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Power View is an add-in included within Excel 2013 and later versions. This tutorial shows how to create Power View reports based on Analysis Services tabular models.
- Overview - what is Power View?
- Creating your first Power View report
- Creating and formatting basic visualisations (tables)
- Text boxes and images in Power View
- Filtering reports using tiles, slicers and filters (this blog)
- Matrices and cards in Power View
- Charts in Power View
Posted by Andy Brown on 08 December 2015
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Filtering reports using tiles, slicers and filters
Power View provides three main ways to filter the data included in the visualisations for any report, with scope as follows:
|Tiles||Tiles only control visualisations contained within them.|
|Slicers||Slicers control every visualisation on a report.|
|Filters||Filters control either a single visualisation or everything on a report, depending on what you had selected when you created them.|
Let's look at each of these in turn, starting with tiles.
Tiles are - confusingly - the equivalent of pivot table slicers:
Here we're looking just at data for the North quadrant, using a tile.
There are two ways to create tiles like this. The first is to start with a visualisation the first column of which is the field you want to tile by:
Click on the Tiles icon on the DESIGN tab of the ribbon with a visualisation selected.
Power View will take the first column of your visualisation, and turn it into the field to tile by. You can achieve the same effect by using the fields window on the right:
Drag the field that you want to tile by to the TILE BY section of this panel.
Note that tiles have two looks (although Tile Flow looks weird):
Tile Flow puts the tiles underneath the visualisation, not above it.
The best thing about tiles is that they can control multiple visualisations:
Here we're showing two separate tables for the North quadrant.
Drag fields into a blank space in your tiles to create additional visualisations controlled by them.
Finally, you can remove tiles in the same way as you remove fields:
Click on the drop arrow next to a field you're tiling by to stop doing so.
Slicers in Power View aren't really like slicers in Excel (for one thing, they don't look nearly as good):
Using a slicer to show only data for regions in the North quadrant.
To create a slicer like this, tick a field to create a table based upon it:
Click on a blank part of your report, then click on the field you want to slice by (here Quadrant). Power View will create a table showing all possible values for this field.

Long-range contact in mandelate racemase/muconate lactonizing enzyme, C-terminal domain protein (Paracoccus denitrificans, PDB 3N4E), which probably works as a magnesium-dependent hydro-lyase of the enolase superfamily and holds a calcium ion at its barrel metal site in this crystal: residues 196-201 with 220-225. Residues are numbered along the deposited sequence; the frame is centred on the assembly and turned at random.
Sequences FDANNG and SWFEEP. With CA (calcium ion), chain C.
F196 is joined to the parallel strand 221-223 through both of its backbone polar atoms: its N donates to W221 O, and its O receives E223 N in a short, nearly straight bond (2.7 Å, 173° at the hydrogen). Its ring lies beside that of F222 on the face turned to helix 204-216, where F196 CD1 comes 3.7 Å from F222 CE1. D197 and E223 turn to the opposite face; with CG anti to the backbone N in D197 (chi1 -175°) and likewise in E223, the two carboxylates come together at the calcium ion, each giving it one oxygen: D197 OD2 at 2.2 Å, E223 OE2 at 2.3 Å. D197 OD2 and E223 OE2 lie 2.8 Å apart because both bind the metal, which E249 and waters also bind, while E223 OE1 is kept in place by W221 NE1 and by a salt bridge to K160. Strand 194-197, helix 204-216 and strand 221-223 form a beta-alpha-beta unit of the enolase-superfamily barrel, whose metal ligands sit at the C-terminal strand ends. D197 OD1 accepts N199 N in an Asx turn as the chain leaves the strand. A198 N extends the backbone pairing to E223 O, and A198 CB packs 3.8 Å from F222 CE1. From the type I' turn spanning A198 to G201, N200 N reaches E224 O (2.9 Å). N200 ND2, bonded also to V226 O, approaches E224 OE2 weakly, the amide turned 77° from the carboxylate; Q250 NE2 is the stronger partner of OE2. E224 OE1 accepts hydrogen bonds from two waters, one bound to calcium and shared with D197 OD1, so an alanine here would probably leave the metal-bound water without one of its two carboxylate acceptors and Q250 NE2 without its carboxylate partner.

With this table selected, choose the Slicer option on the DESIGN tab of the ribbon:
Click on this tool to convert your table into a slicer.
You can now choose for which combination of quadrants you want to view data:
Here we're looking at all possible quadrants.
When you've had enough of your slicer (it may not take long!), click in it and press Delete to get rid of it (this seems to be almost the only way to remove a slicer).
Is it just me, or are slicers unintuitive to use? Give me tiles over slicers any day of the week ...
Filters for a report
The third way to filter data is to add a filter, which you can do either at visualisation level or at report level:
If you add filters to the VIEW tab, they'll affect everything on this report; if you add them to the TABLE tab, they'll just affect the selected table. Here we've set a filter for the whole view, so that we're only showing data for factory outlets for both the table and the chart.
You can filter by a field by dragging it onto the Filters panel:
Drag a field from the field list to the filters section of the view to filter by it.
Once you have a field to filter by, you can choose from up to 3 different ways to set filters, all of which are pretty self-explanatory:
Click on this tiny icon to change the filtering mode.
For the text field shown above, only two of the modes will show up - which is a shame as the third one is the most fun to use:
For numeric fields, you can click and drag to change a range (here we're showing sales for shopping centres having between 49.506 and 94,802 square metres!).
Hopefully with slicers, tiles, view filters and filters specific to individual tables or charts I've given you enough to work on to filter your data!
So far in this blog I've looked almost exclusively at tables; it's time now to widen our horizons, and have a look at matrices, followed in close succession by charts.